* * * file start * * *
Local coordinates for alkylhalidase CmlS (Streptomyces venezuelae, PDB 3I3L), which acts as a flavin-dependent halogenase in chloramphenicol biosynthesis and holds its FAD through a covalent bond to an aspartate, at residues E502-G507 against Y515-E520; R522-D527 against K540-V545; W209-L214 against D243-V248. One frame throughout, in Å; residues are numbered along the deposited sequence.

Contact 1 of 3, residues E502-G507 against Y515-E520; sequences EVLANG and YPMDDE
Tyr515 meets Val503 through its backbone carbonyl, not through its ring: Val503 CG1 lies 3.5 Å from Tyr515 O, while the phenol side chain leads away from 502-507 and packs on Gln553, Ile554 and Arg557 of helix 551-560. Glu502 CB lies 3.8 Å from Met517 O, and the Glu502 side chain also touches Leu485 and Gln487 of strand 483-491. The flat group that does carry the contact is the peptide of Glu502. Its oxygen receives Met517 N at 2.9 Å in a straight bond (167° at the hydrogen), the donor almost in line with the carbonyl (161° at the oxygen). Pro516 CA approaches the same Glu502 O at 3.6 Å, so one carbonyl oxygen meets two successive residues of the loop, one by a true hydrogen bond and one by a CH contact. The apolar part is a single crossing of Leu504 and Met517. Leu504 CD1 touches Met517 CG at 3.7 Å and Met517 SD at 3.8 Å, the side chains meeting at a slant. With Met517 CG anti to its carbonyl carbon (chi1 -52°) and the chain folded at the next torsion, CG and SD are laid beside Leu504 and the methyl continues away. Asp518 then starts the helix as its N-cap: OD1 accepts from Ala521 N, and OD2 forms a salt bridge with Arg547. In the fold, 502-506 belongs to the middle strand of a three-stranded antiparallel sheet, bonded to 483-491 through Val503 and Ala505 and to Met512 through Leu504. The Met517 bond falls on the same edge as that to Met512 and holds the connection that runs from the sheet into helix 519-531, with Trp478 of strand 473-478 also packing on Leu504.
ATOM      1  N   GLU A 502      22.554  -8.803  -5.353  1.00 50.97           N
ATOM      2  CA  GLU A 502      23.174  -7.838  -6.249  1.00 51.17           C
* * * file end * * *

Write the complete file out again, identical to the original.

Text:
Local coordinates for alkylhalidase CmlS (Streptomyces venezuelae, PDB 3I3L), which acts as a flavin-dependent halogenase in chloramphenicol biosynthesis and holds its FAD through a covalent bond to an aspartate, at residues E502-G507 against Y515-E520; R522-D527 against K540-V545; W209-L214 against D243-V248. One frame throughout, in Å; residues are numbered along the deposited sequence.

Contact 1 of 3, residues E502-G507 against Y515-E520; sequences EVLANG and YPMDDE
Tyr515 meets Val503 through its backbone carbonyl, not through its ring: Val503 CG1 lies 3.5 Å from Tyr515 O, while the phenol side chain leads away from 502-507 and packs on Gln553, Ile554 and Arg557 of helix 551-560. Glu502 CB lies 3.8 Å from Met517 O, and the Glu502 side chain also touches Leu485 and Gln487 of strand 483-491. The flat group that does carry the contact is the peptide of Glu502. Its oxygen receives Met517 N at 2.9 Å in a straight bond (167° at the hydrogen), the donor almost in line with the carbonyl (161° at the oxygen). Pro516 CA approaches the same Glu502 O at 3.6 Å, so one carbonyl oxygen meets two successive residues of the loop, one by a true hydrogen bond and one by a CH contact. The apolar part is a single crossing of Leu504 and Met517. Leu504 CD1 touches Met517 CG at 3.7 Å and Met517 SD at 3.8 Å, the side chains meeting at a slant. With Met517 CG anti to its carbonyl carbon (chi1 -52°) and the chain folded at the next torsion, CG and SD are laid beside Leu504 and the methyl continues away. Asp518 then starts the helix as its N-cap: OD1 accepts from Ala521 N, and OD2 forms a salt bridge with Arg547. In the fold, 502-506 belongs to the middle strand of a three-stranded antiparallel sheet, bonded to 483-491 through Val503 and Ala505 and to Met512 through Leu504. The Met517 bond falls on the same edge as that to Met512 and holds the connection that runs from the sheet into helix 519-531, with Trp478 of strand 473-478 also packing on Leu504.
ATOM      1  N   GLU A 502      22.554  -8.803  -5.353  1.00 50.97           N
ATOM      2  CA  GLU A 502      23.174  -7.838  -6.249  1.00 51.17           C